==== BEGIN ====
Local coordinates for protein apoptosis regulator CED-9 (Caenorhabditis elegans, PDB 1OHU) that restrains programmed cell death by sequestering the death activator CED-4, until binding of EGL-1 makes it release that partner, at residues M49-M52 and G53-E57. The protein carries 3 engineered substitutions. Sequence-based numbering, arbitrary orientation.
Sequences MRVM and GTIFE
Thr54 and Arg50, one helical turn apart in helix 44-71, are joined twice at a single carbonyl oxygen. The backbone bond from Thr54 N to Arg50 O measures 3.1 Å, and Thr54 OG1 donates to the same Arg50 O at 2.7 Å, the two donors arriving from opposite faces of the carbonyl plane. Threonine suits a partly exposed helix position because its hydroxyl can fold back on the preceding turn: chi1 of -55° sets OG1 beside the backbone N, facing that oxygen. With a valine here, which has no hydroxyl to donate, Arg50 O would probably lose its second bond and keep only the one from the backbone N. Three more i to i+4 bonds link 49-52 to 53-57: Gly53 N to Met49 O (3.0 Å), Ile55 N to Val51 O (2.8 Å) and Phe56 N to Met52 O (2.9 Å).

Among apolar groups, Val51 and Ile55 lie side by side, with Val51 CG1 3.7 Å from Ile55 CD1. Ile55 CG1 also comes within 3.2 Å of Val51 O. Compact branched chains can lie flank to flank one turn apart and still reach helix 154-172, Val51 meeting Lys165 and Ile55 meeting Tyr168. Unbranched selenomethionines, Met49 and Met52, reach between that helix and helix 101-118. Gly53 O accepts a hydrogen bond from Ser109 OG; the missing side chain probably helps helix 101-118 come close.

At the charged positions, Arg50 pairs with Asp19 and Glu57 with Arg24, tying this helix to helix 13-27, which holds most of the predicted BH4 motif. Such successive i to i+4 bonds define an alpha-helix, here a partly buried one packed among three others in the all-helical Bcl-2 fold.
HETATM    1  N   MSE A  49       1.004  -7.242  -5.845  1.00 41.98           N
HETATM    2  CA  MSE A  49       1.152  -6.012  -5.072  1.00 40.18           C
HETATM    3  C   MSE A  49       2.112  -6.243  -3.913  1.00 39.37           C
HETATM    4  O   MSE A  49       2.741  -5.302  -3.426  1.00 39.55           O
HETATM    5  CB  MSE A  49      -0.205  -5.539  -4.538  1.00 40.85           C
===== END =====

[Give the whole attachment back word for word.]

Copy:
Local coordinates for protein apoptosis regulator CED-9 (Caenorhabditis elegans, PDB 1OHU) that restrains programmed cell death by sequestering the death activator CED-4, until binding of EGL-1 makes it release that partner, at residues M49-M52 and G53-E57. The protein carries 3 engineered substitutions. Sequence-based numbering, arbitrary orientation.
Sequences MRVM and GTIFE
Thr54 and Arg50, one helical turn apart in helix 44-71, are joined twice at a single carbonyl oxygen. The backbone bond from Thr54 N to Arg50 O measures 3.1 Å, and Thr54 OG1 donates to the same Arg50 O at 2.7 Å, the two donors arriving from opposite faces of the carbonyl plane. Threonine suits a partly exposed helix position because its hydroxyl can fold back on the preceding turn: chi1 of -55° sets OG1 beside the backbone N, facing that oxygen. With a valine here, which has no hydroxyl to donate, Arg50 O would probably lose its second bond and keep only the one from the backbone N. Three more i to i+4 bonds link 49-52 to 53-57: Gly53 N to Met49 O (3.0 Å), Ile55 N to Val51 O (2.8 Å) and Phe56 N to Met52 O (2.9 Å).

Among apolar groups, Val51 and Ile55 lie side by side, with Val51 CG1 3.7 Å from Ile55 CD1. Ile55 CG1 also comes within 3.2 Å of Val51 O. Compact branched chains can lie flank to flank one turn apart and still reach helix 154-172, Val51 meeting Lys165 and Ile55 meeting Tyr168. Unbranched selenomethionines, Met49 and Met52, reach between that helix and helix 101-118. Gly53 O accepts a hydrogen bond from Ser109 OG; the missing side chain probably helps helix 101-118 come close.

At the charged positions, Arg50 pairs with Asp19 and Glu57 with Arg24, tying this helix to helix 13-27, which holds most of the predicted BH4 motif. Such successive i to i+4 bonds define an alpha-helix, here a partly buried one packed among three others in the all-helical Bcl-2 fold.
HETATM    1  N   MSE A  49       1.004  -7.242  -5.845  1.00 41.98           N
HETATM    2  CA  MSE A  49       1.152  -6.012  -5.072  1.00 40.18           C
HETATM    3  C   MSE A  49       2.112  -6.243  -3.913  1.00 39.37           C
HETATM    4  O   MSE A  49       2.741  -5.302  -3.426  1.00 39.55           O
HETATM    5  CB  MSE A  49      -0.205  -5.539  -4.538  1.00 40.85           C